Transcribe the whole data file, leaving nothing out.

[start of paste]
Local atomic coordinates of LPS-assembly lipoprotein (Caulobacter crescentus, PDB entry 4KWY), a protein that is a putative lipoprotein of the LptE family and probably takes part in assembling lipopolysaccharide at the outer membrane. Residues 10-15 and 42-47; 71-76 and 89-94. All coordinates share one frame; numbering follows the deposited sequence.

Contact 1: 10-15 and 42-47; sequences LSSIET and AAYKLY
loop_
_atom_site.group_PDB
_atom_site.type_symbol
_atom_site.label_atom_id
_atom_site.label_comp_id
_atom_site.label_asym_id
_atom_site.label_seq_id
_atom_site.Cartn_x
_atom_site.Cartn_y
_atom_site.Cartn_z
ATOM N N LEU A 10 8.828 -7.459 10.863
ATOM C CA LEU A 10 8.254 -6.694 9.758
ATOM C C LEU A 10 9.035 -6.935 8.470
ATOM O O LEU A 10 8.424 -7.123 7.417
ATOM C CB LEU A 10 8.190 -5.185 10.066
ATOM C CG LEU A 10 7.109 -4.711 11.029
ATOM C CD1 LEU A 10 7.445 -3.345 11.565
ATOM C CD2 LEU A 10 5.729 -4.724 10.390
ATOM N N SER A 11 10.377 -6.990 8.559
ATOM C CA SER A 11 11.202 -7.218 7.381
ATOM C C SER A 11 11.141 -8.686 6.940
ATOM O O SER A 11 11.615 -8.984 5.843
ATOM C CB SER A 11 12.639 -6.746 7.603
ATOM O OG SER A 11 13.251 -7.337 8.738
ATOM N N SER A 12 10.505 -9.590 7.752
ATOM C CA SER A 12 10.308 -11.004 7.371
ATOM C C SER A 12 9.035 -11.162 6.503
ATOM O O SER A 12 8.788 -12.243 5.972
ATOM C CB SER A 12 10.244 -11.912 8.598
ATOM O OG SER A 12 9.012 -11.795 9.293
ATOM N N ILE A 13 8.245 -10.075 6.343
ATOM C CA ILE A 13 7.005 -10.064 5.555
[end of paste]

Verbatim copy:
Local atomic coordinates of LPS-assembly lipoprotein (Caulobacter crescentus, PDB entry 4KWY), a protein that is a putative lipoprotein of the LptE family and probably takes part in assembling lipopolysaccharide at the outer membrane. Residues 10-15 and 42-47; 71-76 and 89-94. All coordinates share one frame; numbering follows the deposited sequence.

Contact 1: 10-15 and 42-47; sequences LSSIET and AAYKLY
loop_
_atom_site.group_PDB
_atom_site.type_symbol
_atom_site.label_atom_id
_atom_site.label_comp_id
_atom_site.label_asym_id
_atom_site.label_seq_id
_atom_site.Cartn_x
_atom_site.Cartn_y
_atom_site.Cartn_z
ATOM N N LEU A 10 8.828 -7.459 10.863
ATOM C CA LEU A 10 8.254 -6.694 9.758
ATOM C C LEU A 10 9.035 -6.935 8.470
ATOM O O LEU A 10 8.424 -7.123 7.417
ATOM C CB LEU A 10 8.190 -5.185 10.066
ATOM C CG LEU A 10 7.109 -4.711 11.029
ATOM C CD1 LEU A 10 7.445 -3.345 11.565
ATOM C CD2 LEU A 10 5.729 -4.724 10.390
ATOM N N SER A 11 10.377 -6.990 8.559
ATOM C CA SER A 11 11.202 -7.218 7.381
ATOM C C SER A 11 11.141 -8.686 6.940
ATOM O O SER A 11 11.615 -8.984 5.843
ATOM C CB SER A 11 12.639 -6.746 7.603
ATOM O OG SER A 11 13.251 -7.337 8.738
ATOM N N SER A 12 10.505 -9.590 7.752
ATOM C CA SER A 12 10.308 -11.004 7.371
ATOM C C SER A 12 9.035 -11.162 6.503
ATOM O O SER A 12 8.788 -12.243 5.972
ATOM C CB SER A 12 10.244 -11.912 8.598
ATOM O OG SER A 12 9.012 -11.795 9.293
ATOM N N ILE A 13 8.245 -10.075 6.343
ATOM C CA ILE A 13 7.005 -10.064 5.555